A group of business executives on Tuesday urged President-elect Barack Obama to "quickly implement" a large stimulus package soon after taking office.
The stimulus should be in the range of $500 billion, said Roger Ferguson, chief executive of asset management company TIAA-CREF, an amount much larger than has been mentioned by Democrats in Congress.
"This really was far and away" the top priority for the group, Ferguson said. "Everything else paled by comparison."
The recommendation came from a group of executives meeting at a conference sponsored by The Wall Street Journal. The group included Lloyd Blankfein, chief executive of Goldman Sachs Group Inc., Jeffrey Bewkes, CEO of Time Warner Inc., and Wachovia Corp. CEO Robert Steel.
About 100 CEOs at the conference divided into four groups to formulate recommendations for Obama in different areas, including energy, health care, the international economy and the U.S. economy.
The recommendation on the stimulus echoes comments made by a top Obama adviser late Monday. In a speech to the conference, Larry Summers cited a report by Goldman Sachs that suggested the stimulus should be in the range of $500 billion to $700 billion.
Summers, a former Treasury Secretary under President Clinton, is widely considered a top candidate for the same job in the Obama administration.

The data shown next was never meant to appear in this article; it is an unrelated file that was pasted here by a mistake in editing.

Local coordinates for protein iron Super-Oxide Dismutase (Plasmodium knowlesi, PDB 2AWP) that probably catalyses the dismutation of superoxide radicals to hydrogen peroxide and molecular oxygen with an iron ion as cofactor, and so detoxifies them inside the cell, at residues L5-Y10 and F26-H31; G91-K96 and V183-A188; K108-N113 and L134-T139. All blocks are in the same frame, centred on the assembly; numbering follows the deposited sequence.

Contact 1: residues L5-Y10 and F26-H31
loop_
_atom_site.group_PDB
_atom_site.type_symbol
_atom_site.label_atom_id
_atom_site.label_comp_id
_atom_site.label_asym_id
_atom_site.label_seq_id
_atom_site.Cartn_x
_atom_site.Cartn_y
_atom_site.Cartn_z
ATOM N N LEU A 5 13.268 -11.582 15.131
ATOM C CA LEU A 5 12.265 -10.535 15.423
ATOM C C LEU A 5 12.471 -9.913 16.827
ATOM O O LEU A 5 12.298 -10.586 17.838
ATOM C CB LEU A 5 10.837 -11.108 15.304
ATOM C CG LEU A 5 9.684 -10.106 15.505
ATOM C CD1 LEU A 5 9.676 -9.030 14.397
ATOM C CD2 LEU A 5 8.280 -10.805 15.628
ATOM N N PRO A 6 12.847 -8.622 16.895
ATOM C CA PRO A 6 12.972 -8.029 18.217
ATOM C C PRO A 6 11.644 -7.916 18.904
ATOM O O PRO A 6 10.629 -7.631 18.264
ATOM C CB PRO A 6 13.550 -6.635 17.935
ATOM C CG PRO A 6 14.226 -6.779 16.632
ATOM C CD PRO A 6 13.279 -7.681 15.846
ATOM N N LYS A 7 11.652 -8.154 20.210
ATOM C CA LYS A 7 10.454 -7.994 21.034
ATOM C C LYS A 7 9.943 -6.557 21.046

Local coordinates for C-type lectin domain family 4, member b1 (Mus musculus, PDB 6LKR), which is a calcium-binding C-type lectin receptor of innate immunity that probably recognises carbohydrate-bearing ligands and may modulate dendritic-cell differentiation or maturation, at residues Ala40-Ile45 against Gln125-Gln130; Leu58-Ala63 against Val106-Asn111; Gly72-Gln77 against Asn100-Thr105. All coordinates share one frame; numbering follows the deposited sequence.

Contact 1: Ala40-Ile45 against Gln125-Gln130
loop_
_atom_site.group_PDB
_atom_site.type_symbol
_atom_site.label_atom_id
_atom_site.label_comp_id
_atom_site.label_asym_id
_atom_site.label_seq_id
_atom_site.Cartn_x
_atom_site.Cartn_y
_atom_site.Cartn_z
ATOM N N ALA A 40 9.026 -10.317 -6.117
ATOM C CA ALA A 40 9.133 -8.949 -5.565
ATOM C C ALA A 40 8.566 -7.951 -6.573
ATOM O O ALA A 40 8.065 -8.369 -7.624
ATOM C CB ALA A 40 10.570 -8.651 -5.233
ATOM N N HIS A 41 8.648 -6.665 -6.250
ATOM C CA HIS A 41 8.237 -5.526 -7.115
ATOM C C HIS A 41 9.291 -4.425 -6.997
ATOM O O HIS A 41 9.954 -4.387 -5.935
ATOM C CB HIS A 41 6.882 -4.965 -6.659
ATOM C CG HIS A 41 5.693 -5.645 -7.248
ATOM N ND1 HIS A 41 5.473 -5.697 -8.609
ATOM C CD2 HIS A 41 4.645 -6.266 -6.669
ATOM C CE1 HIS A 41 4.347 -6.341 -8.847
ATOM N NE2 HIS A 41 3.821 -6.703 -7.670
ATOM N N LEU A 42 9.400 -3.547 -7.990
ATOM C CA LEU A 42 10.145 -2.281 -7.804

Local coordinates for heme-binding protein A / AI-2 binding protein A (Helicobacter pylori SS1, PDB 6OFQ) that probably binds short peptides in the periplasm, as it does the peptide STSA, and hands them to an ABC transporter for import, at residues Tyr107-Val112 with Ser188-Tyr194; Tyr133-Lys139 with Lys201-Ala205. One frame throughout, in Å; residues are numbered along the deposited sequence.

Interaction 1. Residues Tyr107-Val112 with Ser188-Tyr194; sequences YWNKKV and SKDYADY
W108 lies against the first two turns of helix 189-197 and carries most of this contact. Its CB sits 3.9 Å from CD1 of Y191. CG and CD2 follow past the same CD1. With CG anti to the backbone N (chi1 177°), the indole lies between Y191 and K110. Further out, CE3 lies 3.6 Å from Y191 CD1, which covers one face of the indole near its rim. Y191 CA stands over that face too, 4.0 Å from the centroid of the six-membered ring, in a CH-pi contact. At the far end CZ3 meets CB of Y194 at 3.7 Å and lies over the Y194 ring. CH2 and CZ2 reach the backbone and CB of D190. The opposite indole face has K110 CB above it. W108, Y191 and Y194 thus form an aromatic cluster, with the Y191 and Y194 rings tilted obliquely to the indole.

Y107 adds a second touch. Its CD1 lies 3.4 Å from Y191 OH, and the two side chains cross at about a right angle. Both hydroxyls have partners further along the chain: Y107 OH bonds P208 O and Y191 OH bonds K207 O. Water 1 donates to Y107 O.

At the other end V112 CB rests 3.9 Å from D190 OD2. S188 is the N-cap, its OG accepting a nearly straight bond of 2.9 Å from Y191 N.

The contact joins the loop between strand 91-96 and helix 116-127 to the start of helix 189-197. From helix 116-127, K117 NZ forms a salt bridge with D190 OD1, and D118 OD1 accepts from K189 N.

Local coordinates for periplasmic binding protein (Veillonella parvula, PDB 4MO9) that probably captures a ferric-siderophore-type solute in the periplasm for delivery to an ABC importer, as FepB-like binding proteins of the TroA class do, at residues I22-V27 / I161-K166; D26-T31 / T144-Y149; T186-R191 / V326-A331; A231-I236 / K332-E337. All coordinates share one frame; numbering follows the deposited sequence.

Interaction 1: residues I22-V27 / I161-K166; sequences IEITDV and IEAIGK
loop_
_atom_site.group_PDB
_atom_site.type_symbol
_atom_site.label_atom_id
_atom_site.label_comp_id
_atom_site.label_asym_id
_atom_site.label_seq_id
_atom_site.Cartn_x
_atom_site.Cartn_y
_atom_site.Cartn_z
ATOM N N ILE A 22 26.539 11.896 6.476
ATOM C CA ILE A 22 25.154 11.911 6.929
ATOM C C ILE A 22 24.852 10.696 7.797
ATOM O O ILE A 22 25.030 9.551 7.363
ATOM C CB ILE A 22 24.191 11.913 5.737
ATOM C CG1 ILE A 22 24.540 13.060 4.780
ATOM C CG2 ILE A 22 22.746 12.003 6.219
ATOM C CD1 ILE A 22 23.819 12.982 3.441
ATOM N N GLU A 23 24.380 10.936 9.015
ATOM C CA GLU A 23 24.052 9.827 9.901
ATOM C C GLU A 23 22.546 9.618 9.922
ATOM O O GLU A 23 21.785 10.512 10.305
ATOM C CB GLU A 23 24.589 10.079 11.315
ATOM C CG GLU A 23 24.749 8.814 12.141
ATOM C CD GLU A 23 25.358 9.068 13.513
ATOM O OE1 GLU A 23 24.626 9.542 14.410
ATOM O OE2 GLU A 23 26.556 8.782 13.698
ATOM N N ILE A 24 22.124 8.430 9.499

Days after winning the election, Obama said if a second stimulus package does not get done in the current lame-duck session of Congress, "it will be the first thing I get done as president of the United States."
President George W. Bush in February signed bipartisan legislation enacting a $168 billion economic recovery package that sent rebate checks of $600 to $1,200 to most individuals and couples, and awarded tax breaks to businesses investing in new plants and equipment.
A second stimulus package should "emphasize investment in infrastructure," such as roads, bridges and other construction, as well as alternative energy projects, the CEOs said.
The stimulus also should include permanent tax cuts rather than one-time tax rebates, Ferguson said, because permanent cuts are more likely to be spent and to boost the economy.
Steel also urged Obama to quickly name the top officials of his economic team and to lay out a vision to boost market confidence about the impending change in administrations.
"Let's get the economic leaders working together, outlining the issues and ... laying out the plans they'll hit the ground running with," Steel said.